PEOPLE in the Emersons Green area currently face a 32-mile trip to reach the nearest dentist accepting new adult NHS patients.
As of January 16 the NHS Find a Dentist website said the closest practice to the area currently open to new adult patients is in Marlborough, Wiltshire.
For children aged 17 and under, the nearest practice open to new NHS patients is just under nine miles away, in Bath.
Seven dentists within five miles of Emersons Green will treat NHS patients only if they have been given a referral for specialist dental care.
A spokesperson for NHS Bristol, North Somerset and South Gloucestershire Integrated Care Board, which is responsible for NHS services in the area, said: “We are aware that access to NHS dentistry in Bristol, North Somerset and South Gloucestershire is challenging and we are working hard to try and improve the situation for local people.
“We continue to engage extensively with local dental clinicians, their representatives and partners, as part of a wider South West Dental Reform programme, to encourage and support them to continue to provide services for NHS patients.”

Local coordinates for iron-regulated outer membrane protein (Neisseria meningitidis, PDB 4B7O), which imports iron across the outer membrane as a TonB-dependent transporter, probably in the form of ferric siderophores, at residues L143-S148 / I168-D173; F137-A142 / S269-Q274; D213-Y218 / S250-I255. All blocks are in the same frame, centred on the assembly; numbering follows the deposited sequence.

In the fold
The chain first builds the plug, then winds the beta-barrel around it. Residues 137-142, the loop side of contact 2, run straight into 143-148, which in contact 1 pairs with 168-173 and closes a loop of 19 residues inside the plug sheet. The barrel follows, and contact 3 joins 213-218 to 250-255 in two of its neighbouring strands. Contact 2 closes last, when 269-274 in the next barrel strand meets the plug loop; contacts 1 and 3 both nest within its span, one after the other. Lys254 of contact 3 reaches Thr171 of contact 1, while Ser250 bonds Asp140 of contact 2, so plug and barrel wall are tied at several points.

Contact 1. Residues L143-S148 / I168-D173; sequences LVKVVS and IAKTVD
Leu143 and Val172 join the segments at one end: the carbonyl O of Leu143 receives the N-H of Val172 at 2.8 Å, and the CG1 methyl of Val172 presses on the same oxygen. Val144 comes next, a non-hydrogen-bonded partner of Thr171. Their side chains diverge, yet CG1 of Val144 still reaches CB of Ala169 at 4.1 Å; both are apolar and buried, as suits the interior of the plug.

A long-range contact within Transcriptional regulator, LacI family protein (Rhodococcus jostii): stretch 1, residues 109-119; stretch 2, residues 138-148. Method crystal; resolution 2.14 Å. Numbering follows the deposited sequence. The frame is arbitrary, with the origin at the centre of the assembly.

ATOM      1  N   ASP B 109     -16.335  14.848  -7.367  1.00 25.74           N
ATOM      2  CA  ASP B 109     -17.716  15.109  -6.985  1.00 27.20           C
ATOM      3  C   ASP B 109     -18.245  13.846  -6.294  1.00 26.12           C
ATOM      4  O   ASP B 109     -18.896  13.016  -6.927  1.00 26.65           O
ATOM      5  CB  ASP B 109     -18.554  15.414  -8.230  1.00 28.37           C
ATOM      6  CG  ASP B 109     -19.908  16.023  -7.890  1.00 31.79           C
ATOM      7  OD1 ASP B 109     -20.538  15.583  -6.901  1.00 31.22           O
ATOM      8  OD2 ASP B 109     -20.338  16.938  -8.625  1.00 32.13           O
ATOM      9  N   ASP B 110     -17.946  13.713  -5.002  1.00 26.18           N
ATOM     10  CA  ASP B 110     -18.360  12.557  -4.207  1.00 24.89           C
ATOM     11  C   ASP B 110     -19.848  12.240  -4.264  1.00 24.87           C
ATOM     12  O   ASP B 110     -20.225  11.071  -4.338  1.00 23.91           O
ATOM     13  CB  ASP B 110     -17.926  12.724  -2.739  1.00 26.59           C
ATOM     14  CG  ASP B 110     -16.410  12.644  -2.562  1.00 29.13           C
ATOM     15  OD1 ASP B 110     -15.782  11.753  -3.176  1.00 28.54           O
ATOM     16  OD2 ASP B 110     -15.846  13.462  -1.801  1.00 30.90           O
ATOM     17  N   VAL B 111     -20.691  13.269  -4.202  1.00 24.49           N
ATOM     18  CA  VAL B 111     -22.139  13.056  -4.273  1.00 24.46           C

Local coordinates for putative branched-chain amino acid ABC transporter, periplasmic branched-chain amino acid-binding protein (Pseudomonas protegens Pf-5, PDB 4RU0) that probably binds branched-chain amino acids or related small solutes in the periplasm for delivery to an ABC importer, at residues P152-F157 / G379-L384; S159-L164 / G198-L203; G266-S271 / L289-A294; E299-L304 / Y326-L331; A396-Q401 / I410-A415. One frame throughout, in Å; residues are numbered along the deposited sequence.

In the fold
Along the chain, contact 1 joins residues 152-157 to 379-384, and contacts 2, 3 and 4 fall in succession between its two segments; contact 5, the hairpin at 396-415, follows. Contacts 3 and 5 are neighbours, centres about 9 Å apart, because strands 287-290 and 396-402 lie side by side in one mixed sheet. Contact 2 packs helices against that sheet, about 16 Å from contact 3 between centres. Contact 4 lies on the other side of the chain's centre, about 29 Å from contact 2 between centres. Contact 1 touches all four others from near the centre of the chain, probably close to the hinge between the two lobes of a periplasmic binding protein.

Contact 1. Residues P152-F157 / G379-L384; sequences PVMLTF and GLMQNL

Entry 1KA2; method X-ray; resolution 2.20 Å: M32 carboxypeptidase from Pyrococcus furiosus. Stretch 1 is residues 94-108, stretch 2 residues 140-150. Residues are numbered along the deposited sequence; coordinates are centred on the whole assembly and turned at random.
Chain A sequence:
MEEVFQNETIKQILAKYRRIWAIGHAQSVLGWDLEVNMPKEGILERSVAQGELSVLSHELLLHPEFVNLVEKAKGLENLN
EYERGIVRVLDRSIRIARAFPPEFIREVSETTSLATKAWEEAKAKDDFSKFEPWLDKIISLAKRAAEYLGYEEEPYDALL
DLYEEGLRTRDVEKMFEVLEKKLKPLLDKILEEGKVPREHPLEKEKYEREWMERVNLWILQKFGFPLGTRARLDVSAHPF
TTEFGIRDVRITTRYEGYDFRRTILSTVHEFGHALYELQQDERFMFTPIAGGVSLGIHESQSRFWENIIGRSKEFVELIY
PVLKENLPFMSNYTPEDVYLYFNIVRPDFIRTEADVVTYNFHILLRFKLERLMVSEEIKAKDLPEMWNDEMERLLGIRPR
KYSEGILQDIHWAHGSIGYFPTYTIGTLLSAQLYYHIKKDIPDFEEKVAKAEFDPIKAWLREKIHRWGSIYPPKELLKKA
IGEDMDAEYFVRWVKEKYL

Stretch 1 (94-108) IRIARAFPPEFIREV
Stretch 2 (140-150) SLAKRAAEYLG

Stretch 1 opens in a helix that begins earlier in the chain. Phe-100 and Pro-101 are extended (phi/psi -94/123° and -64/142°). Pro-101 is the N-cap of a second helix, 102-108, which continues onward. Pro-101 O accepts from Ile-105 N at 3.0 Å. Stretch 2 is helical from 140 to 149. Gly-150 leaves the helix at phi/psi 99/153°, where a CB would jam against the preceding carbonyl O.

The ICB said people with an urgent dental need could call 111 to access one of 64 appointments available each week.
The profession’s official body, the British Dental Association, says the “access crisis” facing the area is typical of the situation around the country.
It blames the “long discredited” NHS dental contract first introduced in 2006, which has led to severe recruitment and retention problems.
Parliament’s Health and Social Care Committee recommended in July last year that it should be reformed, after carrying out an inquiry.
The government said in December that it accepted the committee’s recommendations and “must do more to ensure that everyone can access an NHS dentist”.
But the BDA said it was still waiting for the government to publish its recovery plan and said it had “singularly failed to show it shares the aspirations of the Committee”.
BDA Chair Eddie Crouch said: “The Government claim they want access for all but appear unwilling to make any commitments that could actually achieve that.
“We’ve heard big ambitions but no action, and our patients will continue paying the price.”